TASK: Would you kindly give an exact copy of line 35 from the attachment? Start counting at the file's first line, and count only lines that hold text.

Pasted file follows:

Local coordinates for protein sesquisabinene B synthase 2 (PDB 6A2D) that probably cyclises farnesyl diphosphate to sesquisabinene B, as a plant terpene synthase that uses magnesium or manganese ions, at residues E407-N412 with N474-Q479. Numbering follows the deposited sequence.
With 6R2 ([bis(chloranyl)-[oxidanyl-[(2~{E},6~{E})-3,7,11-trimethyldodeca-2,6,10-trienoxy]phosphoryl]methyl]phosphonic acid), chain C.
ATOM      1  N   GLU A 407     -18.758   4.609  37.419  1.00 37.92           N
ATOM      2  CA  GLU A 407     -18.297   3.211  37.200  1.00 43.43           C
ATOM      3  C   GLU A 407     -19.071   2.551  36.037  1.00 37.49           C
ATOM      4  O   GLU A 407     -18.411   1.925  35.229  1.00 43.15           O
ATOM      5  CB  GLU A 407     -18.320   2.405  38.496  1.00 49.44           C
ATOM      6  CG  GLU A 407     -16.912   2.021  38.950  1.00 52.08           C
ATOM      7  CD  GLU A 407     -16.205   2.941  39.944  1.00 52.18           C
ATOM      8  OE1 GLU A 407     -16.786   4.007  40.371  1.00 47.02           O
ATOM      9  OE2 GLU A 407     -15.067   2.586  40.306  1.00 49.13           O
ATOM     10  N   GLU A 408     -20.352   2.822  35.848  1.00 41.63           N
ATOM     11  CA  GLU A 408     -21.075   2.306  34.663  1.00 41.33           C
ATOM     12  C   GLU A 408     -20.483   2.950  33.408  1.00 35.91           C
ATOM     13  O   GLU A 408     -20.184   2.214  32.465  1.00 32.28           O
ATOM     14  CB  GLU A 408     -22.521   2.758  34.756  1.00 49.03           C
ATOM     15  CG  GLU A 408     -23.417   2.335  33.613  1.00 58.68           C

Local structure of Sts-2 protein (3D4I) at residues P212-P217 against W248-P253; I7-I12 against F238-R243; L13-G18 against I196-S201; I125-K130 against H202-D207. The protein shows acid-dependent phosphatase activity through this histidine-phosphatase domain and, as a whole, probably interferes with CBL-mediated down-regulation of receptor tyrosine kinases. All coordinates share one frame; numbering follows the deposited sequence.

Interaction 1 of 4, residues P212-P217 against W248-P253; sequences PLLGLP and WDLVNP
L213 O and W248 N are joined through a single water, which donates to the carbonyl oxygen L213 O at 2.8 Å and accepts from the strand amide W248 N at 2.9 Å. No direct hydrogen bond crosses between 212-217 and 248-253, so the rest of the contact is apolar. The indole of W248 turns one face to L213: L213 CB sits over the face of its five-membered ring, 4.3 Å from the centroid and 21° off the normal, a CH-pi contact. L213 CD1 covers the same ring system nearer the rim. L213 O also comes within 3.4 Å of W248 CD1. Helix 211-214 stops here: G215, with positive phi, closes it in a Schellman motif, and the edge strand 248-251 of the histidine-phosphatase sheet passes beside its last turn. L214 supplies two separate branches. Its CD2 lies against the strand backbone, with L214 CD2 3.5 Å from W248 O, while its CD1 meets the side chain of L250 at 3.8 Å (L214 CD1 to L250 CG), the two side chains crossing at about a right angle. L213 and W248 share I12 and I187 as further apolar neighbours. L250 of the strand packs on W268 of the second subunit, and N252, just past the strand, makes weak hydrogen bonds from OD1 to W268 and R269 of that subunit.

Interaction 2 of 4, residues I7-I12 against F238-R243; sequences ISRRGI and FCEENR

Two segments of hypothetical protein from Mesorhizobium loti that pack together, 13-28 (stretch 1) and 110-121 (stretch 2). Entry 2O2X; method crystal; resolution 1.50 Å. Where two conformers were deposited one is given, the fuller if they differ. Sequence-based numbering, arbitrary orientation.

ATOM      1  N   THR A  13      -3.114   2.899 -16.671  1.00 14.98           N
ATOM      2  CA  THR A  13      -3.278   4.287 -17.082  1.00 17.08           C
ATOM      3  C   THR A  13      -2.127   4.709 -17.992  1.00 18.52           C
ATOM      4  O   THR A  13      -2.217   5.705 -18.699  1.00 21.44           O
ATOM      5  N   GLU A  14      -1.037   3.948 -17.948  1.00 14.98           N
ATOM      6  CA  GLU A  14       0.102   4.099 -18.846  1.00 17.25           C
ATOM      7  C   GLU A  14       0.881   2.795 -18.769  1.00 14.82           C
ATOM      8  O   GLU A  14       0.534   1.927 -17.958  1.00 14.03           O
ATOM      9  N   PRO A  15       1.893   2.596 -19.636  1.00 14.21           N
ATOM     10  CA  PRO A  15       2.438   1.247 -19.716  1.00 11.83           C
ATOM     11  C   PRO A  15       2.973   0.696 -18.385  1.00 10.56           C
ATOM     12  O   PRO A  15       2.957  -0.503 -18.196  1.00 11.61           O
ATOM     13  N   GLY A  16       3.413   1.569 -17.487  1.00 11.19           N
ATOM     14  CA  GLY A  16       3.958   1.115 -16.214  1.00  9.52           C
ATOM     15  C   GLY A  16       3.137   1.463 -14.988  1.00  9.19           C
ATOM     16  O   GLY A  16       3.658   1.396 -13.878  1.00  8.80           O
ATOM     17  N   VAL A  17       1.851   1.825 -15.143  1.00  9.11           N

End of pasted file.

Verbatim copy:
ATOM     13  N   GLY A  16       3.413   1.569 -17.487  1.00 11.19           N